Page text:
Cable TV channels and 4K from an antenna? It's rolling out to this US city for $49
Boise, Idaho, is the first to get Evoca, a new kind of pay-TV service broadcast over the air. More areas are coming soon.
Geoffrey Morrison is a writer/photographer about tech and travel for CNET, The New York Times, and other web and print publications. He's also the Editor-at-Large for The Wirecutter. He has written for Sound&Vision magazine, Home Theater magazine, and was the Editor-in-Chief of Home Entertainment magazine. He is NIST and ISF trained, and has a degree in Television/Radio from Ithaca College. His bestselling novel, Undersea, and its sequel, Undersea Atrophia, are available in paperback and digitally on Amazon. He spends most of the year as a digital nomad, living and working while traveling around the world. You can follow his travels at BaldNomad.com and on his YouTube channel.
Today there are basically three ways to get live TV shows from big-name channels into your home. The most common is paying for a service like cable or satellite. An increasingly popular alternative is a live TV streaming service like Sling TV and YouTube TV, which which offer hundreds of channels for a monthly fee. The third option is free and also sounds the most old-fashioned: getting an over-the-air antenna and watching channels broadcast in your area.
Evoca started rolling out this week in Boise, Idaho, but it's hoping to have the service available in other markets soon. It currently offers over 60 channels of sports, news and other entertainment for $50 a month. Here's how it works.
Watch this: Free 4K TV for your home is coming soon
What's Next Gen TV?
Beginning this year, many stations across the US will start broadcasting Next Gen TV, formerly known as ATSC 3.0. It's a huge leap forward in tech compared with the current ATSC 1.0 broadcast standard for HDTV -- almost big as the leap from fuzzy analog TV signals to HDTV itself (2.0 was skipped and rolled into 3.0).
The headline features for Next Gen TV are 4K resolution, HDR and potentially higher frame rates. We might eventually get the ability to watch live broadcast TV on phones and
too. One of the more obscure but important features is the fact that it's IP-based. That means it's kind of like streaming video, just sent over the air instead of via wires. This has several benefits, not least that it will be easier to send broadcast video to various devices around your house.
Many Americans live in big cities with access to fast home Internet, numerous broadcast stations and multiple TV providers. But in smaller cities not only are there fewer local broadcasters, but the "high-speed" internet could be slow or have data caps. Both of these things mean that "cutting the cord" by giving up an overpriced cable service isn't easy. Over-the-air content might be limited, and streaming TV either doesn't work or costs too much money (or both).
With its Evoca service, Edge Networks wants to be like other pay TV providers, offering a slate of channels for a monthly fee. Instead of running wires to your house, however, it'll use Next Gen TV's tech to broadcast those same channels over the air.
This sadly doesn't mean that everyone in Boise with a Next Gen TV-capable television will have free HBO. Edge Networks customers get a special tuner box, similar to a cable box, that decodes the broadcast. The difference is that the "last mile" from the provider to the house is the airwaves.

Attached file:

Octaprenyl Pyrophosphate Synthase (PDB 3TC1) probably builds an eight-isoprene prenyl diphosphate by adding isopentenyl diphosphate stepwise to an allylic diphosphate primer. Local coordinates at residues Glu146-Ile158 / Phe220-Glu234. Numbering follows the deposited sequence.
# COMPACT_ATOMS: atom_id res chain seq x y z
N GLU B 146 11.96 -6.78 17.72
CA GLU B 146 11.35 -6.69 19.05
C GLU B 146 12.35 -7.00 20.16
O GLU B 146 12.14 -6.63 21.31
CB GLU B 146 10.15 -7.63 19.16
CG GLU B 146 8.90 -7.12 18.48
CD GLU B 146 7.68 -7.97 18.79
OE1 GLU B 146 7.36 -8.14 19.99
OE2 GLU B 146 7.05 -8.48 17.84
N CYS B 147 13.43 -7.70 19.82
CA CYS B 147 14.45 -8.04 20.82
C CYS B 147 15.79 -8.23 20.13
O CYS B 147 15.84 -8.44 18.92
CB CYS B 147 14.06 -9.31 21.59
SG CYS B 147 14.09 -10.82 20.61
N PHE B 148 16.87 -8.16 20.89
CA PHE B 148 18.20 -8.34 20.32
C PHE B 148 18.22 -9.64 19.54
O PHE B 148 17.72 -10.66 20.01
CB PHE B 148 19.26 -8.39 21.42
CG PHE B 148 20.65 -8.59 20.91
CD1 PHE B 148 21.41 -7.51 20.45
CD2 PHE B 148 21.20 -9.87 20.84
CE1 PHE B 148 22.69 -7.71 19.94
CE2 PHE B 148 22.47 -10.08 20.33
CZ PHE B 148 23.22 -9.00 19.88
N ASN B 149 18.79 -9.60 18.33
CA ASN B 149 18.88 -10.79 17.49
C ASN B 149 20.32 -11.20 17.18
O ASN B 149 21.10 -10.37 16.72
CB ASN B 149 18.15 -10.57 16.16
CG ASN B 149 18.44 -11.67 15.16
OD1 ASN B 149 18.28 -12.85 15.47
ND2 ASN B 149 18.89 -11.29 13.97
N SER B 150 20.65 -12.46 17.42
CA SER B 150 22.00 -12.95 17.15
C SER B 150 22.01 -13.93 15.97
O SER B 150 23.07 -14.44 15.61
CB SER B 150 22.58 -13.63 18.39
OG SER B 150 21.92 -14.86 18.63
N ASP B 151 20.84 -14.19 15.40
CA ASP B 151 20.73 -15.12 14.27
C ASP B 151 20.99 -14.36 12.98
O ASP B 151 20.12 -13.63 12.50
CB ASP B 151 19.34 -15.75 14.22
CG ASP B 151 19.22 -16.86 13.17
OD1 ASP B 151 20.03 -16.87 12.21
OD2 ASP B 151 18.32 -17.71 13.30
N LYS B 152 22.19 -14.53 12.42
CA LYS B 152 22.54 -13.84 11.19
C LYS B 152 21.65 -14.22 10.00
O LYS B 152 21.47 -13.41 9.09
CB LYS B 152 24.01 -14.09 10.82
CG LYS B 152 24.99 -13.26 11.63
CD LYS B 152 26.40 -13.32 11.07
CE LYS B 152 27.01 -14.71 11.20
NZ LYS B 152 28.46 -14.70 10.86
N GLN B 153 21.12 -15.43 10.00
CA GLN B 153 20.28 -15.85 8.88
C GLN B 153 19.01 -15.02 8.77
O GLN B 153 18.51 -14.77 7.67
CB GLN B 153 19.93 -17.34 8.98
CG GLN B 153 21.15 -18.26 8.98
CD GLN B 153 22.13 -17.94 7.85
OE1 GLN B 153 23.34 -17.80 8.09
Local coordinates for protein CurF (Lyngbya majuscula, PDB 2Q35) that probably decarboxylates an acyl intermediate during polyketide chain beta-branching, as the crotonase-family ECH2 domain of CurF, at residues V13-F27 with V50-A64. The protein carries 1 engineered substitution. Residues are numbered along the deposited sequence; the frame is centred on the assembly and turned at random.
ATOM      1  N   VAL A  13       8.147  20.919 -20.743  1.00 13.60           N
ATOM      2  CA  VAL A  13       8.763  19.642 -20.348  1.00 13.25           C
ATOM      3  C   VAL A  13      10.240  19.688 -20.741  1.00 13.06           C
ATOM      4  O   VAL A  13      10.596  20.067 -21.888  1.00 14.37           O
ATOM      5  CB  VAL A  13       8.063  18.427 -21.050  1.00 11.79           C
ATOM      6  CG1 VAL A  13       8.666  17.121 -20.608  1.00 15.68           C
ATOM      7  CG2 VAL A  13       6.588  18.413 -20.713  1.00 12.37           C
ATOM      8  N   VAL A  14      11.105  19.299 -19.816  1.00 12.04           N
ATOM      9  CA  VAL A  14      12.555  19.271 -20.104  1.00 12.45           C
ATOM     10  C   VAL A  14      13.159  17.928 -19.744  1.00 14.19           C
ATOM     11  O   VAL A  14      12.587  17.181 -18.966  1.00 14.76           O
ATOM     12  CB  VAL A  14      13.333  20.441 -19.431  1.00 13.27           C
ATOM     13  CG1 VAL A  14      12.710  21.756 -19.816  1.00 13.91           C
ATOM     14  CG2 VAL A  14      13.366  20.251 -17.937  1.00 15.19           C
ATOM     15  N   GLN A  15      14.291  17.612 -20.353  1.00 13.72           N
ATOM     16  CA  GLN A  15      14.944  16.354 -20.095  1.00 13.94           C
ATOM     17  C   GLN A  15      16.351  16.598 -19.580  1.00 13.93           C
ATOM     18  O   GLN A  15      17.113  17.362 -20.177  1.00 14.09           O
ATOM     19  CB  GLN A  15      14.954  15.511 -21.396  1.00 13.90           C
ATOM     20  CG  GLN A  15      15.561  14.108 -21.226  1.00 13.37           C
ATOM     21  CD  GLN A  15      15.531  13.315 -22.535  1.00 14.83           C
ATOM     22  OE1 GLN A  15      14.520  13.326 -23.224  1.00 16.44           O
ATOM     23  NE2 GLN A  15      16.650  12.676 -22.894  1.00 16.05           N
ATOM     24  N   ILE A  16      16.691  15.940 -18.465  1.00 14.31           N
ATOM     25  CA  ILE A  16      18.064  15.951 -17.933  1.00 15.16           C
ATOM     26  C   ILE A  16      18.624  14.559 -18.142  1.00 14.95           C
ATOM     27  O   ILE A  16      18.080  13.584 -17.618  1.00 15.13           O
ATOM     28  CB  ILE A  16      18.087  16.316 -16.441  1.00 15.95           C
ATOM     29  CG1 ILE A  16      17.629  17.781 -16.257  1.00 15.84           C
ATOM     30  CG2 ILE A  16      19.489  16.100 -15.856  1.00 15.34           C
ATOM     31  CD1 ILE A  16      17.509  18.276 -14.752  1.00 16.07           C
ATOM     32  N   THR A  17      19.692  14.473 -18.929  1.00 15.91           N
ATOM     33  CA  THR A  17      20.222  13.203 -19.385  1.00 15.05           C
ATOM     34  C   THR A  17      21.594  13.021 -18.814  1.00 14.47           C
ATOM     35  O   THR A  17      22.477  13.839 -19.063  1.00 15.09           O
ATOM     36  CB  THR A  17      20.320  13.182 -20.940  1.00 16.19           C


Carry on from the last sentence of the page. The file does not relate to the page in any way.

In addition to the Evoca tuner box, all a potential customer needs to get started is an antenna and an internet connection (and it can be a relatively slow one) for downloading optional video-on-demand content. The box will give a single point of access, functioning as a tuner for Next Gen TV and other local broadcast channels, plus the various cable channels and specific video-on-demand content.
With Evoca there shouldn't be bandwidth issues in the home when watching multiple streams, HD or even 4K video, since the signal isn't reliant on the speed of an internet connection. This is useful for anyone without a superfast internet connection, but especially so for people with speeds that might not support 4K at all -- Netflix requires 25Mbps to stream in 4K, for example. Evoca recommends a minimum speed of only 5Mbps.
The niche for Edge Networks is in smaller markets that are under-served by internet providers and by cable/broadcast. Many communities are in so-called "TV deserts" where there are few, if any, local broadcast stations. These areas often also have poor internet for streaming. Next Gen TV, with its more efficient HEVC compression, opens up possibilities like this for high-quality, more varied content.
It's unlikely Evoca will expand to larger markets, where internet is generally cheaper, faster and lacks data caps. In those markets, cutting the cord usually just means getting an antenna and/or streaming everything not broadcast.
To Boise and beyond
Like all antenna TV, Evoca is a local endeavor, but after Boise Edge Networks intends to expand to other, similarly sized markets in the future. $49 is technically below the $50 it promised earlier this year, and initial signups will only have to pay $20 a month for the rest of the year plus they'll get a free antenna.
For the rest of us, how well Evoca does might have some influence on offerings in other, larger markets. Perhaps more stations might see this as a way to offer a wider variety of content, in new ways, just on a smaller scale than a full "cable" TV package.
Update Sept. 4, 2020: Added details now that the service has official launched.